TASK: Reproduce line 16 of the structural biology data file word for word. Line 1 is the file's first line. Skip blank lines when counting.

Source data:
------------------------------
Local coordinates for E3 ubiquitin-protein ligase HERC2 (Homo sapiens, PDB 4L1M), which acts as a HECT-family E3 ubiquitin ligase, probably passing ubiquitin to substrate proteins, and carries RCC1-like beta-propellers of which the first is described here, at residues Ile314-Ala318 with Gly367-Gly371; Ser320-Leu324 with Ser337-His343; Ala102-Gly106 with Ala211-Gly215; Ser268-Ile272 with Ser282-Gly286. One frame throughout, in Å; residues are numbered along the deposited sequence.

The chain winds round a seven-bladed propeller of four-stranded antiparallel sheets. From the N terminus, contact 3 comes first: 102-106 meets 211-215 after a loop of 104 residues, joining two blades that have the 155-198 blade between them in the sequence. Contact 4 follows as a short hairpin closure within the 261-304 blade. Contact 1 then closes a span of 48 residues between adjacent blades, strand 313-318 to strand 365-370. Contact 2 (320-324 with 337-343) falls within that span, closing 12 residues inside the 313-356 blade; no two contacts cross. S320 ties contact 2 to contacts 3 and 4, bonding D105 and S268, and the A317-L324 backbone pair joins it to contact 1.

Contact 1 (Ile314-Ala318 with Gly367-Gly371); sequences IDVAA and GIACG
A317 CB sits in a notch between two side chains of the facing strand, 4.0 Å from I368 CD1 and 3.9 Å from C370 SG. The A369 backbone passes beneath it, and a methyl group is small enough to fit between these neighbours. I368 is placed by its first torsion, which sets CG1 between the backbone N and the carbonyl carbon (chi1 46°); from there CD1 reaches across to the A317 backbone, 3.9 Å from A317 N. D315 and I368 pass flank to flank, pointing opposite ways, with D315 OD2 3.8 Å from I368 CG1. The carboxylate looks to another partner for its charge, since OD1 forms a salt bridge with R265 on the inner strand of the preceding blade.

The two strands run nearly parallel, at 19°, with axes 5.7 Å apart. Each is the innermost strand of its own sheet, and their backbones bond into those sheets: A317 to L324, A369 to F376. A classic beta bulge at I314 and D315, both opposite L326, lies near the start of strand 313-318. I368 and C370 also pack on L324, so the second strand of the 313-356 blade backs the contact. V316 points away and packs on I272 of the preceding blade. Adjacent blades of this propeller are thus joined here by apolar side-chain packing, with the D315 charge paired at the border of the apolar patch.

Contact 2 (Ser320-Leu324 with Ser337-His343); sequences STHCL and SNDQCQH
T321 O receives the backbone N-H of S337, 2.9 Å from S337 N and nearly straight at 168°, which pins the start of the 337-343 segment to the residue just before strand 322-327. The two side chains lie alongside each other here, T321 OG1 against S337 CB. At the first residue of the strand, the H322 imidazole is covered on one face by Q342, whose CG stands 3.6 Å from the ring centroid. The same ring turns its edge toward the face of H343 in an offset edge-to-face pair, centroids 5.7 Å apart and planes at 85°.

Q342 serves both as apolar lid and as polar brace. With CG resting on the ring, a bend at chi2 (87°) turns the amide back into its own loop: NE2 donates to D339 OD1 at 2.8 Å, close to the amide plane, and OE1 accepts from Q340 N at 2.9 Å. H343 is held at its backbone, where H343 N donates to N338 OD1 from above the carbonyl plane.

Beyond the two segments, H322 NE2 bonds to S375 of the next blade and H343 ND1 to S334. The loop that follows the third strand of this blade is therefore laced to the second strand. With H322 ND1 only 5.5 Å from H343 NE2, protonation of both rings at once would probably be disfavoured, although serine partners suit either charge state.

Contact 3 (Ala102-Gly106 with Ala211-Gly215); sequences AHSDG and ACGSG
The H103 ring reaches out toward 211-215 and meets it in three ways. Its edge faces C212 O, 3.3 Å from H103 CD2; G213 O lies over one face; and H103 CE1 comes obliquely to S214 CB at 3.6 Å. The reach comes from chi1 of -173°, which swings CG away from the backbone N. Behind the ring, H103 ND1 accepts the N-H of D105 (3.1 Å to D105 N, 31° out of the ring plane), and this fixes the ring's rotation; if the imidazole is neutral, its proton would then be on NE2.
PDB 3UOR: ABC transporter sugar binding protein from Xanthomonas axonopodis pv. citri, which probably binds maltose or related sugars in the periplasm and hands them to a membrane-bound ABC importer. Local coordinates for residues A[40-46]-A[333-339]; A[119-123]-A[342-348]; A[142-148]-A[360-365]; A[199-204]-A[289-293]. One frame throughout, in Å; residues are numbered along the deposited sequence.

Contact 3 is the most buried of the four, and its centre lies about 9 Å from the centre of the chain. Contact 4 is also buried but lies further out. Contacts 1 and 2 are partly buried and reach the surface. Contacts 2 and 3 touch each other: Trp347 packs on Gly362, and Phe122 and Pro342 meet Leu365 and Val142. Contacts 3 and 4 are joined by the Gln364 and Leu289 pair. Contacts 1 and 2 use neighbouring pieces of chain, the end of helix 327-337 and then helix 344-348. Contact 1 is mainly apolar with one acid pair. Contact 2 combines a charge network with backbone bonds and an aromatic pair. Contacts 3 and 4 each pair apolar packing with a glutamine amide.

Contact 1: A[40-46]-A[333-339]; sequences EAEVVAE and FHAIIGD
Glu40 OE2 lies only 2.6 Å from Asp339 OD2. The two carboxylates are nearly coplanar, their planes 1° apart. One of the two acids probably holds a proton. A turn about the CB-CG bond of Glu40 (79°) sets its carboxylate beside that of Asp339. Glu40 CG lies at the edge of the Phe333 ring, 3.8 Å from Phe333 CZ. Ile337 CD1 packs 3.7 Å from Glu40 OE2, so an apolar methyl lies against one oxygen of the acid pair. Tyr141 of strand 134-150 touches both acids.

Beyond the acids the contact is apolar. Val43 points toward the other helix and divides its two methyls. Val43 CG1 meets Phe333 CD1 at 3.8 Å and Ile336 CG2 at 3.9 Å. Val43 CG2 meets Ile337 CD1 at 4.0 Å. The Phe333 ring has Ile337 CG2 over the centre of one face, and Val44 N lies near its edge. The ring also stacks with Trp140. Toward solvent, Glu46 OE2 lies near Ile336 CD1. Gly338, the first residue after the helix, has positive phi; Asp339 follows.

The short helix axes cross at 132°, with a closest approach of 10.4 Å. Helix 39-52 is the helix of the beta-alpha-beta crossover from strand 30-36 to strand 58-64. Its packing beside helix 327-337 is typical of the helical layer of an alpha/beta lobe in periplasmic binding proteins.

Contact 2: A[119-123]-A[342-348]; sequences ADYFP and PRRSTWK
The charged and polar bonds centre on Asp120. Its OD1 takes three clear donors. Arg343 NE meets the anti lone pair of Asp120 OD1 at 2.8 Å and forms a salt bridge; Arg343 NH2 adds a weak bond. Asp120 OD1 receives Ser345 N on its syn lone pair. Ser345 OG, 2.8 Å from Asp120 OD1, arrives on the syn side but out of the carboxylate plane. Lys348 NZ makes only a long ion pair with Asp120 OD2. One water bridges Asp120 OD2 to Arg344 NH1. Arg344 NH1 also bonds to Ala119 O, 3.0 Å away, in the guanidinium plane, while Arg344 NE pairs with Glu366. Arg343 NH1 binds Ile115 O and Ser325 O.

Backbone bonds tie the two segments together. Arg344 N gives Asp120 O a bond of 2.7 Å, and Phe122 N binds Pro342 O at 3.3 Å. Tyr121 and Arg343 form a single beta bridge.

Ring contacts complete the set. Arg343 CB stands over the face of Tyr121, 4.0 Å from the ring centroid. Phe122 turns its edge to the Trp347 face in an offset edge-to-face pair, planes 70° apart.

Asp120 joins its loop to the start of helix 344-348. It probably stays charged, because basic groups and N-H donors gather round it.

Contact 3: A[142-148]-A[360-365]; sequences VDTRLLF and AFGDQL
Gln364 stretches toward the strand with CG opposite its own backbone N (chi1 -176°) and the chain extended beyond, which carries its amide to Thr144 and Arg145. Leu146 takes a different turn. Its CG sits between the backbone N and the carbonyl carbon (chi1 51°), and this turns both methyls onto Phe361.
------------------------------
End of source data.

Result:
Beyond the acids the contact is apolar. Val43 points toward the other helix and divides its two methyls. Val43 CG1 meets Phe333 CD1 at 3.8 Å and Ile336 CG2 at 3.9 Å. Val43 CG2 meets Ile337 CD1 at 4.0 Å. The Phe333 ring has Ile337 CG2 over the centre of one face, and Val44 N lies near its edge. The ring also stacks with Trp140. Toward solvent, Glu46 OE2 lies near Ile336 CD1. Gly338, the first residue after the helix, has positive phi; Asp339 follows.